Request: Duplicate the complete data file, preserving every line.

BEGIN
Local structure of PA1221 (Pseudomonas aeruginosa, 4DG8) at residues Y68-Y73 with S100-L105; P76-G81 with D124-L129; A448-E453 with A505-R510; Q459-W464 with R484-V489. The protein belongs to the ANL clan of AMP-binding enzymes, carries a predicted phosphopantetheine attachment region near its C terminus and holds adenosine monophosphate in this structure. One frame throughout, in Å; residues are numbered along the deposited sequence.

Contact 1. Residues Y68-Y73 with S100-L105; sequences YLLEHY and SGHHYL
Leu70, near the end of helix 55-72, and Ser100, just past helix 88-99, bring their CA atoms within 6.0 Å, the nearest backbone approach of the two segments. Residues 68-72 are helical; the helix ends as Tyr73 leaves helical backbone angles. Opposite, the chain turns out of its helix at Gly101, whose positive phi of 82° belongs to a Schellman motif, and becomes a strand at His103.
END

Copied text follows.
Local structure of PA1221 (Pseudomonas aeruginosa, 4DG8) at residues Y68-Y73 with S100-L105; P76-G81 with D124-L129; A448-E453 with A505-R510; Q459-W464 with R484-V489. The protein belongs to the ANL clan of AMP-binding enzymes, carries a predicted phosphopantetheine attachment region near its C terminus and holds adenosine monophosphate in this structure. One frame throughout, in Å; residues are numbered along the deposited sequence.

Contact 1. Residues Y68-Y73 with S100-L105; sequences YLLEHY and SGHHYL
Leu70, near the end of helix 55-72, and Ser100, just past helix 88-99, bring their CA atoms within 6.0 Å, the nearest backbone approach of the two segments. Residues 68-72 are helical; the helix ends as Tyr73 leaves helical backbone angles. Opposite, the chain turns out of its helix at Gly101, whose positive phi of 82° belongs to a Schellman motif, and becomes a strand at His103.